The many salmon brick Victorian homes in the villages around Maxatawny Township give one the impression that our township is a later, pre-Civil War settlement, but lurking around each corner, one may still find log houses or log cabins that have survived from early American times. Traveling down West Main Street in Kutztown from the University, the smartly restored log house of Devin Siegel, a former assistant high school wrestling coach, is a key structural clue that lying beneath modern sidings in town are several more Kutztown homes with virgin timbering just as desirable if a home owner would venture to restore them to their period condition. Since the Victorian brick architecture of Kutztown University greets many visitors, they are deceived but the town of Kutztown was actually laid out in 1779, containing an exciting array of early American homes, which grew in time with the young Republic.
But perhaps the Pennsylvania Dutch inclination not to throw anything away or demolish homes that are still serviceable for families is an admirable trait. Therefore, historic preservation structures survive here in the East Penn Valley that would not survive elsewhere in modern America. Our early American craftsmen did not build abodes or skilled craft shops for temporary use, but for multiple numbers of uses to serve the institutional family. Among the more intriguing homes of Kutztown’s Main Street is the Levan log house built aside the Town Crier’s 1804 home owned by Richard and Eleanor Shaner, dates from the early 19th Century and is sheathed with contemporary clapboard siding on the outside. Although this log home still contains its original period window casements and doorway, it is one on the landmark dwellings still surviving in Kutztown.
This log home owned by the Brinker family at 356 West Main also has an original fireplace on the west wall, but the more unusual tidbit is that the original occupant of this log house operated it as a tavern in the early 1800’s right next door to the fashionable Conrad Cupp, the Town Crier’s home. Daniel Levan was one of several Levan descendants who were known for operating inns or hotels in our vicinity. Citizens building homes in the town George Kutz laid out in 1779 knew from the other experiences of frontiersmen living in native log houses and cabins that their log walls insulated their houses far better than masonry stone or brick dwellings.
Thus, at the foothills of the Blue Mountains, Kutztownians were prone to build more than their share of townhouses made out of local timber rather than fieldstone or locally made brick. However, aluminum siding or old fashion clapboard, which was used to sheath these dwellings from rain over the years have disguised their early American appearance. Few houses are made of fieldstone within the confines of the town as opposed to numerous barns and farmhouses in the countryside. But almost all the surviving log houses built with period hewn logs had historic fireplaces to warm their interiors. These historic homes once restored to their original condition greatly enhance our town’s early American identity.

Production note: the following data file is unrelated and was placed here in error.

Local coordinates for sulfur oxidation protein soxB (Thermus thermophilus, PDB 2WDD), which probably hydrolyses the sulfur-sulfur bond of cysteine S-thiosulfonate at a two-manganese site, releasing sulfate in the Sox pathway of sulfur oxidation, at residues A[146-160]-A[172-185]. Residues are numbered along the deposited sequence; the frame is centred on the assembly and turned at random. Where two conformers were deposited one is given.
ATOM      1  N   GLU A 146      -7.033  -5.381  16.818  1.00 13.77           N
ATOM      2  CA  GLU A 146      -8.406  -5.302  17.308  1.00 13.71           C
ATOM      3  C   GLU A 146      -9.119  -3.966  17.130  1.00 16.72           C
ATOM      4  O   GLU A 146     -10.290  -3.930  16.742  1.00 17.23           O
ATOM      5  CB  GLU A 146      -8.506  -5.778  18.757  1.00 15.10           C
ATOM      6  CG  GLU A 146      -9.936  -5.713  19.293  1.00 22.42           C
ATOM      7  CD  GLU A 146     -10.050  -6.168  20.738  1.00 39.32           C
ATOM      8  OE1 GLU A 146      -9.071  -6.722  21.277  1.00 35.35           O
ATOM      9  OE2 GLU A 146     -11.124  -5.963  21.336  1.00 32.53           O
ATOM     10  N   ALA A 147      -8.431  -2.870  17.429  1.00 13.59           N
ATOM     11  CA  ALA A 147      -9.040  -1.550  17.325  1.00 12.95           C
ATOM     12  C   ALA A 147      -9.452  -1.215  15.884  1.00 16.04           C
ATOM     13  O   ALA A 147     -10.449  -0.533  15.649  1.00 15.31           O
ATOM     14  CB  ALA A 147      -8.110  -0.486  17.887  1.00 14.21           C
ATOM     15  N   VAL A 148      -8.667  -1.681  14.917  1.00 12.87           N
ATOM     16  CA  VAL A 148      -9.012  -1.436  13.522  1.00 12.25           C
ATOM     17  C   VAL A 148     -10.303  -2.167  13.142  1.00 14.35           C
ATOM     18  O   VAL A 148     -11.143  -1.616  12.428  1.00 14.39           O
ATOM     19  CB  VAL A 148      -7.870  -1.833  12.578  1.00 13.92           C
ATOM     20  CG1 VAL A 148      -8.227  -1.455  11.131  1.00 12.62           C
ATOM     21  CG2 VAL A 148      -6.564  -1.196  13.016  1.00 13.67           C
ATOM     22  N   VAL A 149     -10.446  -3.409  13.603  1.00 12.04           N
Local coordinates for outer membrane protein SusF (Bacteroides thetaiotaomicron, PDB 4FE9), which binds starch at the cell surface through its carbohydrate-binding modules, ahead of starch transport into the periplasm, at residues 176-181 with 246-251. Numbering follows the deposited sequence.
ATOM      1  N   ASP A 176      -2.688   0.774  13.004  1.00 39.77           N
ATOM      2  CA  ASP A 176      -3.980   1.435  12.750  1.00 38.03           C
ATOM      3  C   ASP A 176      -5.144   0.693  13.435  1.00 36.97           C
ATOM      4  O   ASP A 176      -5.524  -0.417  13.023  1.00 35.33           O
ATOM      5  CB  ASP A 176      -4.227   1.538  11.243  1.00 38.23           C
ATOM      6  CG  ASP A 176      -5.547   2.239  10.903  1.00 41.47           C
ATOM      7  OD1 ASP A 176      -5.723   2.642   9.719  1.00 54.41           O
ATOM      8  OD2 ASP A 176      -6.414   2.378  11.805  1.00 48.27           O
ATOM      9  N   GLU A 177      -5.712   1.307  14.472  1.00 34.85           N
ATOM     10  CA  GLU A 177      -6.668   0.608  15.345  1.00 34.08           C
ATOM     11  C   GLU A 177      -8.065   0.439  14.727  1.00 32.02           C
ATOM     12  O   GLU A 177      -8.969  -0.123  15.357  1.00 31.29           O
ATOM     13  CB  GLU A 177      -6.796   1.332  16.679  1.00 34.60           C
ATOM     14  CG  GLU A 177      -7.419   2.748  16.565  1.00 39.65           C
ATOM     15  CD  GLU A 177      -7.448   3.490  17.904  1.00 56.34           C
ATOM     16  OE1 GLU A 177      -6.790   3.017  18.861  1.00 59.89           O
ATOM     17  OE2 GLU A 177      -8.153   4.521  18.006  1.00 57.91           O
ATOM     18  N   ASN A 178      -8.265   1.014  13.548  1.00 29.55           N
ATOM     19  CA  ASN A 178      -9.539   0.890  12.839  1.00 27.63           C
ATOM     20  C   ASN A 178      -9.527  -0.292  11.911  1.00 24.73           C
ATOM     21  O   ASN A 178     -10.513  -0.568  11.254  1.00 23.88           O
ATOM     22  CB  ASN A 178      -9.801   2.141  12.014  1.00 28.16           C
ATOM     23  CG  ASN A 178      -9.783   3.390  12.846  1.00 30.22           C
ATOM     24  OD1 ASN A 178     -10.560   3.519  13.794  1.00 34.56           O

Citizens living in these early American log structures clad with modern siding know themselves the historic age of their homes and the role they played in Kutztown’s historic past. One need not expose one’s historic hewn logs to still be proud of his native abode just to prove to tourists his home is a proud symbol of the East Penn Valley’s past. There are many native log homes in Kutztown, and in each area neighborhoods in the valley. But anyone who takes the chance to uncover the contemporary siding to reveal the original 18th or 19th Century identity of their historic log home, takes the risk that an earlier fire or rainstorm has not damaged the romance of their historic façade or stone dwelling.
However, these historic early American homes in the East Penn Valley are among the best vintage architecture in our Republic pioneered by dedicated Patriots who ventured everything they had to make a new start in the New World. That is why when we look at the restored Seigel home on West Main Street, everyone feels the historic importance that he has achieved by diligently sharing his home’s heritage with the public. But with so many log structures in a Christian community such as Kutztown, folklorists and historians will look for traditional “Seelen Fensters” or soul windows, which were openings, cut in the log walls located in the downstairs bedrooms or Kammer in Dialect where older individuals approaching death slept. The folklore behind soul windows is that upon death, the log block was removed so the soul of the departed may escape through the soul opening and ascend to Heaven. George Kutz, founder of Kutztown being Swiss, as well as many other PA Dutch area residents made this a prevalent Swiss religious practice taken seriously by our forefathers.